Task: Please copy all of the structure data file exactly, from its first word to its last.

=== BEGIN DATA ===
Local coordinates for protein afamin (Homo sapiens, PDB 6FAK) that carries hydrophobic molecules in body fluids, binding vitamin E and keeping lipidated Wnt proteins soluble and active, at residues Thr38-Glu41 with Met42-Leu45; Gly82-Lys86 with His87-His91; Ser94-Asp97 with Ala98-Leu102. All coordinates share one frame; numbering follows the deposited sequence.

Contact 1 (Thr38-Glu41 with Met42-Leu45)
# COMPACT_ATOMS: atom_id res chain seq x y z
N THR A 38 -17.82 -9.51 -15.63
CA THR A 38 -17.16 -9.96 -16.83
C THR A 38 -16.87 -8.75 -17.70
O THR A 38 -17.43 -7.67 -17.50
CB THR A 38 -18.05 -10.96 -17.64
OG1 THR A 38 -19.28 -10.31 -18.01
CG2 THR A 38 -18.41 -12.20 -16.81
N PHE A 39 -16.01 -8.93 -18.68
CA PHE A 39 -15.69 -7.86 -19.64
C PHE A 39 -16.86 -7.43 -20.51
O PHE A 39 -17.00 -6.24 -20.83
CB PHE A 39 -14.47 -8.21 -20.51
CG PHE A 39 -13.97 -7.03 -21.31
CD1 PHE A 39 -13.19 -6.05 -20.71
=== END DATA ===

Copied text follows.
Local coordinates for protein afamin (Homo sapiens, PDB 6FAK) that carries hydrophobic molecules in body fluids, binding vitamin E and keeping lipidated Wnt proteins soluble and active, at residues Thr38-Glu41 with Met42-Leu45; Gly82-Lys86 with His87-His91; Ser94-Asp97 with Ala98-Leu102. All coordinates share one frame; numbering follows the deposited sequence.

Contact 1 (Thr38-Glu41 with Met42-Leu45)
# COMPACT_ATOMS: atom_id res chain seq x y z
N THR A 38 -17.82 -9.51 -15.63
CA THR A 38 -17.16 -9.96 -16.83
C THR A 38 -16.87 -8.75 -17.70
O THR A 38 -17.43 -7.67 -17.50
CB THR A 38 -18.05 -10.96 -17.64
OG1 THR A 38 -19.28 -10.31 -18.01
CG2 THR A 38 -18.41 -12.20 -16.81
N PHE A 39 -16.01 -8.93 -18.68
CA PHE A 39 -15.69 -7.86 -19.64
C PHE A 39 -16.86 -7.43 -20.51
O PHE A 39 -17.00 -6.24 -20.83
CB PHE A 39 -14.47 -8.21 -20.51
CG PHE A 39 -13.97 -7.03 -21.31
CD1 PHE A 39 -13.19 -6.05 -20.71